|Date of birth||Cairo, Cairo Governorate, Egypt|
|Date of death||Cairo, Cairo Governorate, Egypt|
Al-Ashraf Zayn ad-Din Abu al-Ma'ali Sha'ban ibn Husayn ibn Muhammad ibn Qalawun, better known as al-Ashraf Sha'ban or Sha'ban II, was a Mamluk sultan of the Bahri dynasty in 1363–1377. He was a grandson of Sultan an-Nasir Muhammad (r. 1310–1341). He had two sons (out of a total of eight) who succeeded him: al-Mansur Ali and as-Salih Hajji.
Early life and family
Sha'ban was born in 1353/54. His father was al-Amjad Husayn (died 1363), a son of Sultan an-Nasir Muhammad (r. 1310–1341) who, unlike many of his brothers, never reigned as sultan. Sha'ban's mother was Khawand Baraka (d. 1372), a former slave woman who married al-Amjad Husayn. Sha'ban had four brothers, Anuk (d. 1390/91), Ibrahim, Ahmad and Janibak (d. 1428), and three sisters, Zahra (d. 1370), Shaqra (d. 1401) and Sara (d. 1432).
In late May 1363, the Mamluk magnates, in effect the senior emirs, led by Emir Yalbugha al-Umari, deposed Sultan al-Mansur Muhammad on charges of illicit behavior and installed al-Ashraf Sha'ban, then ten years old, as his replacement. Yalbugha and the emirs viewed al-Ashraf Sha'ban as a figurehead who would be easy to manage. Yalbugha maneuvered to become the effective regent of the sultan. In December 1366, a number of senior emirs and Yalbugha's own mamluks launched a revolt against him. At the start of the revolt, a significant number of Yalbugha's mamluks remained loyal to their master, but once al-Ashraf Sha'ban, who sought to rule in his own right, lent his support to the rebels, they too joined the revolt.
After Yalbugha was captured and killed by his mamluks, al-Ashraf Sha'ban made a number of them emirs, but most were left without employment or a patron. At that point, al-Ashraf Sha'ban had only 200 of his own mamluks, the relatively low number being attributed to his lack of real power during Yalbugha's regency. By June 1367, Yalbugha's former mamluks had largely entered the services of Emir Asandamur an-Nasiri, who had neutralized his rival emirs.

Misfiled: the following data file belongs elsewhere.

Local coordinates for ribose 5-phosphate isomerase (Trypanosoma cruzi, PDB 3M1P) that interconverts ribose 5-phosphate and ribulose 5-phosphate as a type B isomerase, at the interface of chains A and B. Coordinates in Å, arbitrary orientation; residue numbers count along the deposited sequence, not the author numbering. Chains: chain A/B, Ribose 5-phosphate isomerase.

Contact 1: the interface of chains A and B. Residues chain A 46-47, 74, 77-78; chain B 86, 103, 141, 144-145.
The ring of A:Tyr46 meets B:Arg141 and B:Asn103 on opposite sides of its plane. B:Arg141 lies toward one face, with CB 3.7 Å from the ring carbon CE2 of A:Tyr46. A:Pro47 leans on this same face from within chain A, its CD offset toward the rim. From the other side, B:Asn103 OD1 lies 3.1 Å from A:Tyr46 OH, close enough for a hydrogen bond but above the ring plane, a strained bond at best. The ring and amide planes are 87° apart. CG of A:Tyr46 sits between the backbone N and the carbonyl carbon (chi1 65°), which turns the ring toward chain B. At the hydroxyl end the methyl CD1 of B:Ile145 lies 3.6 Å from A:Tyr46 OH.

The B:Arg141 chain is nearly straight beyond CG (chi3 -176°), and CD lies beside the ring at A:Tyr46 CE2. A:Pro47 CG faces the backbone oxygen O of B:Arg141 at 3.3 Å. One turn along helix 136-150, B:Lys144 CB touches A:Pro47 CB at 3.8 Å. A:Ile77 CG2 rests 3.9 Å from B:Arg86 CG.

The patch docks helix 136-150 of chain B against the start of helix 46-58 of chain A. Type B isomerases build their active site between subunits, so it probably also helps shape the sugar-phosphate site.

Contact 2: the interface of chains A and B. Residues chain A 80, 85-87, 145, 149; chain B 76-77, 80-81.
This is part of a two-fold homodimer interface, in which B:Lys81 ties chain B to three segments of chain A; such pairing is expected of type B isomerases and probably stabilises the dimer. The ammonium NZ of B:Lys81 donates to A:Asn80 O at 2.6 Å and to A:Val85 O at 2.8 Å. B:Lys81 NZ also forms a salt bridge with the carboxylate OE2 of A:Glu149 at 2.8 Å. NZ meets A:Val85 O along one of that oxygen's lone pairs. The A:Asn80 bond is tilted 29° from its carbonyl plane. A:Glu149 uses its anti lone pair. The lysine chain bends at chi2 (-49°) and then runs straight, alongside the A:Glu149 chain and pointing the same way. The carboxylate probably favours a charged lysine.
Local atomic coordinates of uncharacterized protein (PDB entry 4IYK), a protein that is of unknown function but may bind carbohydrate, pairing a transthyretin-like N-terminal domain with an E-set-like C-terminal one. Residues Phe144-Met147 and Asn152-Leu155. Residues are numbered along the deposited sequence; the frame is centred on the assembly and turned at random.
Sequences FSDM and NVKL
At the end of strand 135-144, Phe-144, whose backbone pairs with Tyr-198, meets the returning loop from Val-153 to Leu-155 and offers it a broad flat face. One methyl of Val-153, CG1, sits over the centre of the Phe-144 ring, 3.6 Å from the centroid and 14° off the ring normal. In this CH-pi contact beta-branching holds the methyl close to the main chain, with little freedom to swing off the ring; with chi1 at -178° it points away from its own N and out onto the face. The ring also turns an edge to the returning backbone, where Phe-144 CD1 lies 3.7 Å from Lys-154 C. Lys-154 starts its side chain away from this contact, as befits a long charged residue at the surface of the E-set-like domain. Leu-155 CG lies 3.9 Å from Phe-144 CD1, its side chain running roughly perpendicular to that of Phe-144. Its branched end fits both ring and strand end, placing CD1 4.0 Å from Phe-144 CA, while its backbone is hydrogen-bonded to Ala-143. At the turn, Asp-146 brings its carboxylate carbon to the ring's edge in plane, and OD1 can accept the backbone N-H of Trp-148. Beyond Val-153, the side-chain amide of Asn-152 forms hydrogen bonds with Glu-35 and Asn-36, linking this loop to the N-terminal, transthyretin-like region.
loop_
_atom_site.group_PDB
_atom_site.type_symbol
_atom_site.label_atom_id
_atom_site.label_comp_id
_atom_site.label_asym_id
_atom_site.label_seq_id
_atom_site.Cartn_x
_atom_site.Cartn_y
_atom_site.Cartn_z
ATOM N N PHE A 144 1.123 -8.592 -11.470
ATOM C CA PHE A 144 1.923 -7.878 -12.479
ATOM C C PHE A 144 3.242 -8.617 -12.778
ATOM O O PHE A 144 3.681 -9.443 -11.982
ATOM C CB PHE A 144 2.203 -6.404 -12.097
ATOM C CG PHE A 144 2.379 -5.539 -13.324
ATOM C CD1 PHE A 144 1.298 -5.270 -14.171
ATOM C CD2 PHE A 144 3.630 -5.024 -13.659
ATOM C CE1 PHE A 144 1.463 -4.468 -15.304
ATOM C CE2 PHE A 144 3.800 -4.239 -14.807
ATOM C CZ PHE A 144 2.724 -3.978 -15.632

In late 1367, Asandamur and his newly-acquired mamluks moved against al-Ashraf Sha'ban, but were defeated. The revolt was also supported by Emir Khalil ibn Qawsun, the son of former regent Emir Qawsun (d. 1342) and a daughter of an-Nasir Muhammad who had been appointed atabeg al-asakir (commander in chief) by al-Ashraf Sha'ban earlier that year. Khalil had been promised the throne by Asandamur. According to a contemporary Mamluk chronicler, al-Nuwayri al-Iskandarani, al-Ashraf Sha'ban was significantly assisted by the "common people", who killed many of the mamluk rebels, "making them bite the dust". The support of the commoners was enlisted by al-Ashraf Sha'ban's loyalist commanders, emirs Asanbugha Ibn al-Abu Bakri and Qushtamur al-Mansuri, both of whom withdrew from the battle in Cairo and left the commoners to fight Asandamur's forces alone. The commoners were able to turn the tide in favor of al-Ashraf Sha'ban's partisans, and the latter's emirs and Royal Mamluks returned to the battle, defeated the rebels and arrested Asandamur. Because of their loyalty and key support during the revolt, al-Ashraf Sha'ban treated the commoners well throughout his reign.
Later, in 1373, survivors among Yalbugha's former mamluks, including the future sultan, Barquq, were allowed back to Cairo from exile to train al-Ashraf Sha'ban's mamluks. In June/July 1373, conflict broke out between al-Ashraf Sha'ban and Emir Uljay al-Yusufi. The commoners once again took up arms alongside al-Ashraf Sha'ban's loyalists. After some eleven confrontations, al-Ashraf Sha'ban, using Emir Aynabak al-Yalbughawi as an intermediary, persuaded Uljay's emirs and lower-ranking mamluks to defect. Uljay was killed that year. In 1374, a famine set in within Egypt that would last two years. To mitigate the burden on his subjects, al-Ashraf Sha'ban undertook efforts to provide food for the poor, dividing the financial responsibility of the effort among his emirs and the well-to-do merchants of Cairo.
In March 1376, al-Ashraf Sha'ban departed for the Hajj pilgrimage to Mecca. Once he left Egypt, Aynabak led a revolt of the Royal Mamluks and unemployed mamluks against the sultan. Meanwhile, the Mamluk guard that accompanied al-Ashraf Sha'ban also rebelled against him. Al-Ashraf Sha'ban attempted to flee, but he was later captured by the rebels at Aqaba. In return for a promised promotion from Aynabak, Emir Jarkas as-Sayfi strangled and killed al-Ashraf Sha'ban in 1377. The rebels installed one of al-Ashraf Sha'ban's sons, al-Mansur Ali, as his successor.